The death of over 140 people in the latest train accident in the northern state of Uttar Pradesh, the worst such tragedy in six years, has once again put the spotlight on train safety in India. Murali Krishnan reports.
The disaster that took place on Sunday, November 20, involving a fast train - the Indore-Patna Express - which was traversing at around 120 kilometers per hour has once again renewed anxiety about the cheap safety standards of India's state-run rail network, the fourth largest in the world.
The train was on its way to Patna, the capital of the northern state of Bihar, from Indore in the central state of Madhya Pradesh, and more than 2,000 people are believed to have been on the train.
Fourteen coaches of the train derailed near the industrial town of Kanpur, killing over 140 on board while injuring more than 200.
The death toll is likely to go up even further, as many bodies are still being extricated. Passengers, many of them families who were traveling for weddings, were jolted out of their sleep in the middle of their 27-hour journey between Indore and Patna by a loud bang, followed by violent rattling as almost all the coaches leapt from the tracks and smashed up against each other in a mangled heap.
"I have lost my brother Manish. He is dead. Now I am still trying to locate and identify my other relatives who could be in hospital," Raghav Puri told DW from Kanpur. Such sorrowful stories abound.
Rescue workers, including the army and the police, used cranes and gas cutters to lift the last of the twisted metal wreckage to check for bodies underneath the crushed coaches and to pull out survivors.
The mishap has once again turned focus to the issue of railway safety in India. "We have ordered an inquiry and need to establish if the accident was caused by a fracture of the tracks. It seems strange because just minutes before the incident, another fast train had passed on the same tracks," the Commissioner of Railway Safety, P K Acharya, told DW.
He is probing whether a fracture in the tracks was a possible cause of the accident, which led to the coaches to not only go off the rails but pile up, leading to high casualties.
"The cause will be known only after the inquiry. I would not like to speculate on this tragic accident but this is a very serious incident," S K Agarwal, a senior railway official, told DW.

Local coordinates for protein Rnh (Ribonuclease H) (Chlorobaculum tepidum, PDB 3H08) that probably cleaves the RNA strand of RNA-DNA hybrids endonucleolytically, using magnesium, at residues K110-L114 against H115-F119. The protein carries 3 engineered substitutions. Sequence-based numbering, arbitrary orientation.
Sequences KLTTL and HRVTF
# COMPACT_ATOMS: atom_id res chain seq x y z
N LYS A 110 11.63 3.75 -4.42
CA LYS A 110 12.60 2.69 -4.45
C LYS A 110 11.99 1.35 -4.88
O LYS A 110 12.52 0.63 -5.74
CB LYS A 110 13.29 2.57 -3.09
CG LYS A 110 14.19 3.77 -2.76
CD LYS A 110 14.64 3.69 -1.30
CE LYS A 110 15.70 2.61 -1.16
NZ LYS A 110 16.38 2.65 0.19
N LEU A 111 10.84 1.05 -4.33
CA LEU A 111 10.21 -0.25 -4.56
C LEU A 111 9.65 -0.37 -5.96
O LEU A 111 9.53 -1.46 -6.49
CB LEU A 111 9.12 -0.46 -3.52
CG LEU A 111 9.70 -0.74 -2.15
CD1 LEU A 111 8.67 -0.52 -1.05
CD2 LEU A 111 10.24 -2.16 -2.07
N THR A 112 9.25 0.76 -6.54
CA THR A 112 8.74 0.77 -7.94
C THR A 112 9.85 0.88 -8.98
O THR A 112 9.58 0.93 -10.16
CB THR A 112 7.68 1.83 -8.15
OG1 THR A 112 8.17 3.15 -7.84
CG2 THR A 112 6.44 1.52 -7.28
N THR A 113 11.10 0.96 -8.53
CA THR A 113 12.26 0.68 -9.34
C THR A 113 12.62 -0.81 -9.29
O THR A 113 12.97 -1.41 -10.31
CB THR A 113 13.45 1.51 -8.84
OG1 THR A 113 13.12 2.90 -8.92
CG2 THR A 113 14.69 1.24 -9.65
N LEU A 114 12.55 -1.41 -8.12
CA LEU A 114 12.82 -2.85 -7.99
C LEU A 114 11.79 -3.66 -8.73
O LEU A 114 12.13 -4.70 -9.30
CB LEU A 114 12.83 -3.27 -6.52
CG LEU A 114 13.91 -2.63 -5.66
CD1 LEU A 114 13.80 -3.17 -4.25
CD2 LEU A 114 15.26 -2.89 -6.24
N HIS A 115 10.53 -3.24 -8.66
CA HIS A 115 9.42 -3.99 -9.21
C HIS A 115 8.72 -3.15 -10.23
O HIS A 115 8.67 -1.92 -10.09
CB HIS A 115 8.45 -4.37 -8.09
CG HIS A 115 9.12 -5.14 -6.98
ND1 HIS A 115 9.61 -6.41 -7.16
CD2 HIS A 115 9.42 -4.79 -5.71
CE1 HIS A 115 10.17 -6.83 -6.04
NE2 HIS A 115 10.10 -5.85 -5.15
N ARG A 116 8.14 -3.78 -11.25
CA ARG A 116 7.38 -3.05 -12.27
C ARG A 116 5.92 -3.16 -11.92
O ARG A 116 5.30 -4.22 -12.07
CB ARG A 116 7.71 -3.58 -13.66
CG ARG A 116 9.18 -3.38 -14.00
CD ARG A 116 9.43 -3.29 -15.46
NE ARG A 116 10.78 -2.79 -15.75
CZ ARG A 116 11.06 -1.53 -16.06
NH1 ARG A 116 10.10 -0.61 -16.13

It is well known going by the history of train disasters in India that derailment is the cause of a majority of all accidents. In the past, there have been even worse accidents, like in Bihar in 1981, when an estimated 500 to 800 people died as a passenger train derailed on a bridge and plunged into the Baghmati River. In another incident in August 1995, over 350 were killed when an express train collided with a stationary train.
And the latest crash is India's worst rail tragedy since the collision of a passenger and a goods train in 2010, which the government blamed on sabotage by Maoist rebels.
The South Asian nation's largely colonial-era railway network carries about 23 million people daily, but is saturated and in decrepit shape.
A stark reminder
The latest accident occurred at a time when the present government has been trying to make rail journey a pleasurable experience and more importantly, a safe one.
"We will get to the bottom of this very soon. This is very unfortunate and I want to assure citizens that this should not scare them," Railway Minister Suresh Prabhu told DW.
In the massive outlay for railways in this year's budget, there was a big scheme to achieve a "zero accident mission." However, the accident has brought into question the money spent on asset maintenance, including track renewal.
It is also a stark reminder of the obstacles facing Prime Minister Narendra Modi in delivering on his promise to turn the railways into a more efficient, safer network.
Modi this year pledged record levels of investment and has announced a new high-speed line funded by Japan, but the main network has made little progress on upgrading tracks or signaling equipment.
Apart from improving passenger security, the Indian Railways has also embarked on a mission of upgrading track infrastructure, and introducing long welded rails and track patrols to prevent railway infrastructure from falling into disrepair.
Sadly, it is still poorly funded despite several agreements with private companies in Japan and South Korea to improve the rail network. And observers say a lot more still needs to be done to upgrade the massive 65,000 kilometers of tracks and install modern signaling equipment on the network. Analyst estimates suggest that the country's railways require some $300 billion of investment by 2020.